Too soft for your weight and too soft for icy conditions. It is a beginner ski for light to mid-weights; not a ski for a 220 pound skier to learn how to carve on hard icy slopes. You would probably find it unstable at speed too.

Spend the 20 bucks, there are dozens of skis rated that would do from the last several years.
post #7 of 13
The Nordica Top Fuel being sold to forum members on special by SierraJim in this thread http://forums.epicski.com/showthread.php?t=76585
is an expert ski and may be a bit aggressive for you, but is very high performance for the kind of skiing your are describing. At your size a 178 is most appropriate, but for a level 6 go with the 170, It will have plenty of guts and will hold up to your weight. You are big enough that this ski is going to work for you, whereas softer skis will not hold the same edge for you. If you have questions, just PM or post to SJ, he will give you an honest and informed answer.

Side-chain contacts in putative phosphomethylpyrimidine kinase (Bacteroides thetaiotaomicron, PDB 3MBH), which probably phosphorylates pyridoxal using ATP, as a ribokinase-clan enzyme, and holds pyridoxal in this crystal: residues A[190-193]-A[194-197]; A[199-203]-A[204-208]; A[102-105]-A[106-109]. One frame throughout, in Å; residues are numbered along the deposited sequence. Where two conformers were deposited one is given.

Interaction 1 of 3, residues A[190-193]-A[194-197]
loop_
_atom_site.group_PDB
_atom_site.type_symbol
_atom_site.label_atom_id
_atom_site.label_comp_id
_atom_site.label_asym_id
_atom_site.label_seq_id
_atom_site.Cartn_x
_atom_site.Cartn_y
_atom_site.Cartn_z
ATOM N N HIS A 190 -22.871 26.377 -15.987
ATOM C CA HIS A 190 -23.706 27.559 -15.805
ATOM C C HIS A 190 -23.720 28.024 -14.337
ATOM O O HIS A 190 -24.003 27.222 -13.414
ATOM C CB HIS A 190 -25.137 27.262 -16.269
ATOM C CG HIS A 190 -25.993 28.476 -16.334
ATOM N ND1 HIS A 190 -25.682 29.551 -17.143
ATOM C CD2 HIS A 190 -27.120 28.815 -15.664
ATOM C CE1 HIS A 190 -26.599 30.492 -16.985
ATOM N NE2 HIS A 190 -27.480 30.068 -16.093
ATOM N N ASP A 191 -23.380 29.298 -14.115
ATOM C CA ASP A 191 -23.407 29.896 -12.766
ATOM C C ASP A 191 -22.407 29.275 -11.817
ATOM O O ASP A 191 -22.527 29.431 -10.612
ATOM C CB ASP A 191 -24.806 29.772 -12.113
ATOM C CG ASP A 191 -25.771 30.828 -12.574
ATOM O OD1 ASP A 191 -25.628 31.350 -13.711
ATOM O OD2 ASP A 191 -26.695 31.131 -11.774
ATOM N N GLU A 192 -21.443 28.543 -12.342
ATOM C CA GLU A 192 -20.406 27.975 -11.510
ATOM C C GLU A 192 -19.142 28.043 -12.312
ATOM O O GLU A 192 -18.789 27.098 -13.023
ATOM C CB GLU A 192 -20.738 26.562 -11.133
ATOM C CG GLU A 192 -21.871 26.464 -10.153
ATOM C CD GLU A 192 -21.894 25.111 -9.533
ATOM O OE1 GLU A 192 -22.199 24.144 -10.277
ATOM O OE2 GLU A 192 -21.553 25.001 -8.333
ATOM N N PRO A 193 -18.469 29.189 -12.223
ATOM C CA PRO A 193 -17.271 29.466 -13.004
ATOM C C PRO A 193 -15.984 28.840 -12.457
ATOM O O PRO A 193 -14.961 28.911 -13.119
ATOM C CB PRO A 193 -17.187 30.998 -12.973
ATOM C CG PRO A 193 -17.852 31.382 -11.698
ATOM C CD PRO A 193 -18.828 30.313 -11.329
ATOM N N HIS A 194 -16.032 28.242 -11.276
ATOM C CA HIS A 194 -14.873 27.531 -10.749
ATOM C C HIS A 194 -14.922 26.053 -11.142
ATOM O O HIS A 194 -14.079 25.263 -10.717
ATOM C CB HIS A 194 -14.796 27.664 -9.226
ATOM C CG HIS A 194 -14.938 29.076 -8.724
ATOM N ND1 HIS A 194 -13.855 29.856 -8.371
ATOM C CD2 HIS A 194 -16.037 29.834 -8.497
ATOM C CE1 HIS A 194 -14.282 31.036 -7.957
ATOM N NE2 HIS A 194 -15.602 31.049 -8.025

post #8 of 13
Thread Starter 
Spent the 20 bucks to real skiers...do u think that due to my weight, I should be looking at something with metal in it? Also would the Rossi Z9 be too much ski for me?
post #9 of 13
I think you should make a short list with the following criteria:
Length about 175 give or take 5 cm;
13 to 17 m side cut turn radius
Blue and black skier icon shown on Keelty's site (bonus if it includes green as well).
Carving number of 4 or more;
Speed zone (if available for that year) includes upper range, bonus if it includes all ranges).

Then buy the best deal out of that list.

Other factors to consider: Fischer will feel more lively, Atomic more solid, Dynastar and Elan more Damp.